subtraction stories, and to undermine the assumption that modernity entails


Ibid., 269.
Ibid., 716.
Ibid., 590.

secularity 2; this is how the shift to studying the conditions of belief

secularity 3meshes with his genealogical perspective.
Lastly, Taylor relies on a construct he calls the social imaginary. This idea
is a variation of the notion of background mentioned above. For one, it is
not a social theory, such as we might find in sociology, i.e., an explanation of
human motivation and behavior formulated in terms of laws. Second, it is
not equivalent to the idea of the social construction of reality; it is always
based on and constrained by an actual state of affairs and inflected through
a cultural inheritance. Third, it mostly concerns the way ordinary people
imagine their surroundings, and this is often not expressed in theoretical
terms, it is carried in images, stories, legends, etc.19 Fourth, its edges are
intrinsically ragged and hazy; it cannot be defined with analytical clarity
and precision. Finally, it is a shared understanding that underwrites and
legitimizes common practices.20 As examples of social imaginaries, Taylor
points to the economy, the public sphere and the sovereign people as
mainsprings of what he calls the modern moral order that, he insists, must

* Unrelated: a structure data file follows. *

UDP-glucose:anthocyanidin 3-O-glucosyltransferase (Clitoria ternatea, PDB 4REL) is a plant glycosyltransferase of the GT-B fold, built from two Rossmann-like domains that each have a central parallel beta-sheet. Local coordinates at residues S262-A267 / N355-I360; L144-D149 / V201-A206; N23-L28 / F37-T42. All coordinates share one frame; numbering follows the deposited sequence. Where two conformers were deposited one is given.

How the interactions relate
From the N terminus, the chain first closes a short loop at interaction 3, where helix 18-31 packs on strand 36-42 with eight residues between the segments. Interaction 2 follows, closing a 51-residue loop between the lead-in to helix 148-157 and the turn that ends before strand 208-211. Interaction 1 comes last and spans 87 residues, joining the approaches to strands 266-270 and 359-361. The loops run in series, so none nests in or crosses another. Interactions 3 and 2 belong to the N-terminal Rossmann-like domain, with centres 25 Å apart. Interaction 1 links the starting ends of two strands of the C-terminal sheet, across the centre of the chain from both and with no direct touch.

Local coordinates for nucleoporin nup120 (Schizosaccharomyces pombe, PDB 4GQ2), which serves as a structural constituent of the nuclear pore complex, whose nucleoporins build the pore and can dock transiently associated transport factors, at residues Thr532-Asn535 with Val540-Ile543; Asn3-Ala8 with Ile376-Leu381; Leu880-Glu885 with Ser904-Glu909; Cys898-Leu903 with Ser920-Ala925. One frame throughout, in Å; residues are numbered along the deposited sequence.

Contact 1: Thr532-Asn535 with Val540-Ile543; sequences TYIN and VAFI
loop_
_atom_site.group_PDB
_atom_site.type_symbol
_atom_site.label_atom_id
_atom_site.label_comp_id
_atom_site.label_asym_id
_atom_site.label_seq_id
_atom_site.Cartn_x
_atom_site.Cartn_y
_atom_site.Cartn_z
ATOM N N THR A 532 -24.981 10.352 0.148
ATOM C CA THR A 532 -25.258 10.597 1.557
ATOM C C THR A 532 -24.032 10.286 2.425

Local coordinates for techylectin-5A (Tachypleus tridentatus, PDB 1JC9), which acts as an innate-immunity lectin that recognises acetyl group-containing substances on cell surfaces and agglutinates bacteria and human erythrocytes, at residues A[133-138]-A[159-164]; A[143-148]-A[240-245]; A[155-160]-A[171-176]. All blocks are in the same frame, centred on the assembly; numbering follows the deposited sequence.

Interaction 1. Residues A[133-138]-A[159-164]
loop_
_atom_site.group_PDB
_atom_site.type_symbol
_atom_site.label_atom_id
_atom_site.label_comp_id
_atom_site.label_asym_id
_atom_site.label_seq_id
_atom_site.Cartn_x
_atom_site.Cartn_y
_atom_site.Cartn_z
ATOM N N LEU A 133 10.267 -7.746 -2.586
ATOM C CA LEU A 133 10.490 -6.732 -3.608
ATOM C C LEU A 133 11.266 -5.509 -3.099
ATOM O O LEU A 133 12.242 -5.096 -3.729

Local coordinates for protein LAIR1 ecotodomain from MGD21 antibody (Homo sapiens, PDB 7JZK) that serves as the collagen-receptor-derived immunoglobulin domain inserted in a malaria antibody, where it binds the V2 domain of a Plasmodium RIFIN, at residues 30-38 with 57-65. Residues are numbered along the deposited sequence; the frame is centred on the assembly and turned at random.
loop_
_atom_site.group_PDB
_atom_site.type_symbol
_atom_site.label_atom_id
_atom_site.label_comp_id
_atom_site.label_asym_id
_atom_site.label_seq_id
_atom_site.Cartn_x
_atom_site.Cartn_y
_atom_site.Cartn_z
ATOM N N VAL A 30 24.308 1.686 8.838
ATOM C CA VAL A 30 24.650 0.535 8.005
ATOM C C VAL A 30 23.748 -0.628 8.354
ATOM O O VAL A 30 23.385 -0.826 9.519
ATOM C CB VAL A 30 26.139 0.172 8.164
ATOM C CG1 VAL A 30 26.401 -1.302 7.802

be seen as partly a social imaginaryan invention and constructionand not
just as a self-evident, factual, given state of affairs. With Taylors premises
and methodology laid bare, we can now turn to some of the finer points of
his story of secularization.
II. Taylors Story: Inventing the Modern Moral Order
Taylor sets out to trace how the bulwarks of belief were gradually worn
down, how a vision of the world as enchanted, in which nature bore the mark
of divine intention and agency, and in which God was omnipresent in society
and practically unavoidablein which, moreover, there was no such
distinction between cosmos, nature, and society--how such an outlook came
undone.21 He posits that five major moves had to be made in order for this
bubble to be burst. First, the cosmos had to be disenchanted: the world
must be drained of moral and spiritual forces, of demons, witches, sacred
places, etc., and reduced to brute facts, physical forces, mere matter and
organisms. Second, society had to be re-imagined as capable of being
founded and existing independently of divine agency and oversight. Taylors
favorite example here is the doctrine of the Kings two bodies and the saying,